- The rules of the system (such as incentives, punishments, constraints).
- The power to add, change, evolve, or self-organize system structure.
- The goals of the system.
- The mindset or paradigm out of which the system arises.
- The power to transcend paradigms.
She observes that without systemic thinking, efforts to change systems invariably focus on points with limited leverage, which she likens to “arranging the deck chairs on the Titanic” (p. 148).
Lesson 7: Beware the seductive illusion that systems thinking can equip you to predict and control an inherently unpredictable and uncontrollable real world.
Meadows (p. 166) highlights this by citing G. K. Chesterton:
“The real trouble with this world of ours is not that it is an unreasonable world, nor even that it is a reasonable one. The commonest kind of trouble is that it is nearly reasonable, but not quite. Life is not an illogicality; yet it is a trap for logicians. It looks just a little more mathematical and regular than it is.”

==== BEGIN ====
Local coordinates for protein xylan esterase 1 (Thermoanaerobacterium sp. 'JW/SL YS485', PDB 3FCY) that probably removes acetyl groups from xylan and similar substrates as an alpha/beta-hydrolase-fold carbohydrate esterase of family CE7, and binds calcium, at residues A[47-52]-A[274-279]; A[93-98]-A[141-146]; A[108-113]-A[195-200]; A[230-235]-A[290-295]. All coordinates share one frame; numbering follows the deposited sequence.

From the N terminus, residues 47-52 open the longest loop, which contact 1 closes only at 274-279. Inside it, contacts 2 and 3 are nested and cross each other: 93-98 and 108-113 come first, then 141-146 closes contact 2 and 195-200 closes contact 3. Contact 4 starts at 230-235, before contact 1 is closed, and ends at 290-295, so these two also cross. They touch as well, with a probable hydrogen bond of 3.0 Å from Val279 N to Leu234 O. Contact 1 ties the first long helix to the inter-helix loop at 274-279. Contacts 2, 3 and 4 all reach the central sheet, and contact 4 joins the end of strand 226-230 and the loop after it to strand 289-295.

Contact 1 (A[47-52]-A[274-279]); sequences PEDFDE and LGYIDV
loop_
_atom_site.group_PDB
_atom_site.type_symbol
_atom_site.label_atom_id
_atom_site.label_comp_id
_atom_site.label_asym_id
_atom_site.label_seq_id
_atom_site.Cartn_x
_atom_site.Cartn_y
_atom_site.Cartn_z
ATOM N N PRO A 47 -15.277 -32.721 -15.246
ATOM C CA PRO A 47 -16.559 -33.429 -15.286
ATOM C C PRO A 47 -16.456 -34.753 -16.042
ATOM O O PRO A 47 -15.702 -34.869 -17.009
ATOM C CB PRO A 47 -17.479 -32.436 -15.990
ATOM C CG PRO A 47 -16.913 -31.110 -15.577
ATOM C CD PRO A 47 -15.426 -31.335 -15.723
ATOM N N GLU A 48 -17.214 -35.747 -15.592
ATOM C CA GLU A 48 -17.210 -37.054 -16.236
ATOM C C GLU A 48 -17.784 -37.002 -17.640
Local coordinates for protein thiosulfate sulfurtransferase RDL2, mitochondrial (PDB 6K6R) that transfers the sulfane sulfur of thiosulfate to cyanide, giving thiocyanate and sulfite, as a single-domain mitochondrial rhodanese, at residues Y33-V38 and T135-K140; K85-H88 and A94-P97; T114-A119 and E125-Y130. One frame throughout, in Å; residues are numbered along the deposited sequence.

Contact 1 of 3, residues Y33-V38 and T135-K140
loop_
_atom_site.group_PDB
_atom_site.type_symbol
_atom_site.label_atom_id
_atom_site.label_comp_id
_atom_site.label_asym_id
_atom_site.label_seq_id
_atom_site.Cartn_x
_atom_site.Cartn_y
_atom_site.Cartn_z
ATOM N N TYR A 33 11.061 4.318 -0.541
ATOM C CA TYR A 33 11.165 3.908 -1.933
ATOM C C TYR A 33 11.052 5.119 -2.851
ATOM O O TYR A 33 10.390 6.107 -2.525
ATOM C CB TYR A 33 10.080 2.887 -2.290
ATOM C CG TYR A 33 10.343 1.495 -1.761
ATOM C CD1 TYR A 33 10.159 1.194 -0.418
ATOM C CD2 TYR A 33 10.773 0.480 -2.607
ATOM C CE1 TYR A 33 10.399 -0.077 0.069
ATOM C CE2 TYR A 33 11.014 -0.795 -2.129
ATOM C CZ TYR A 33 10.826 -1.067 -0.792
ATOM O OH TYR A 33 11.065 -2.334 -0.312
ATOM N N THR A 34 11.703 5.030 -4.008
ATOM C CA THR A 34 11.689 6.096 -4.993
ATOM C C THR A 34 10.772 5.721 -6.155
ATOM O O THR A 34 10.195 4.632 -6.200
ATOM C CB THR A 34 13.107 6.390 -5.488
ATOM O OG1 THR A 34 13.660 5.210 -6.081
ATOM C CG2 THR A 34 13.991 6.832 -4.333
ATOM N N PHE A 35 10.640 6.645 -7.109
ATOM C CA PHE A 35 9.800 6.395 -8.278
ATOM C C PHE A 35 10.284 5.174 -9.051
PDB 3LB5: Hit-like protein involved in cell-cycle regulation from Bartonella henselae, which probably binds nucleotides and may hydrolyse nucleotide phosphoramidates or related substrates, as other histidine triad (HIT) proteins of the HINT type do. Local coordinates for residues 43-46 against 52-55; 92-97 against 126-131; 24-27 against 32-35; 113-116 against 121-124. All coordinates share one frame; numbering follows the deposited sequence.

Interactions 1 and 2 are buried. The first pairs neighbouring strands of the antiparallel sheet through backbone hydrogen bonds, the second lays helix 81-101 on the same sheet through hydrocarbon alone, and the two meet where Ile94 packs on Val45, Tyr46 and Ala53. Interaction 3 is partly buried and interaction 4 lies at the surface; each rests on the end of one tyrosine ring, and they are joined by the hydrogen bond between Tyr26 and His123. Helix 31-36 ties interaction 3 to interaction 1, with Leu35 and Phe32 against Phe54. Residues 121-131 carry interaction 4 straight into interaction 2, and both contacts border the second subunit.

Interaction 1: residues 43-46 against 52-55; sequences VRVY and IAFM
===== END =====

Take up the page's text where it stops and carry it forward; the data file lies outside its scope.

Meadows had an enviable knack for explaining complex systemic phenomena in simple ways without dumbing down the subject, making her insights accessible to ordinary people in real-world organisations.
How does Meadows’ thinking resonate with your experience? Which other thinkers have influenced your thought and practice?
To find out more:
This i2Insights contribution is based on Marlow, G. (2023). Influential thinkers: Donella Meadows. A pioneer whose insights help inform the creation of future-fit cultures. Substack article published July 16, 2023: (Online): https://geoffmarlow.substack.com/p/influential-thinkers-donella-meadows
Meadows, D. H. (author), Wright, D. (editor). (2008). Thinking in systems: A primer. Chelsea Green Publishing: Vermont, United States of America.
(Donella Meadows’ book was originally circulated as a draft in 1993, and versions of this draft circulated informally within the system dynamics community for years. After her death in 2001, the book was restructured by colleagues at the Sustainability Institute, edited by Diana Wright, and published in 2008.)
Biography: Geoff Marlow has more than 35 years of experience working with organisations throughout Europe, Asia and the US to help them create future-fit cultures of innovation, agility, and adaptiveness so they are able thrive in an increasingly uncertain and unpredictable world. He is based in Cambridge UK. Connect on LinkedIn at: https://www.linkedin.com/in/geoffreymarlow/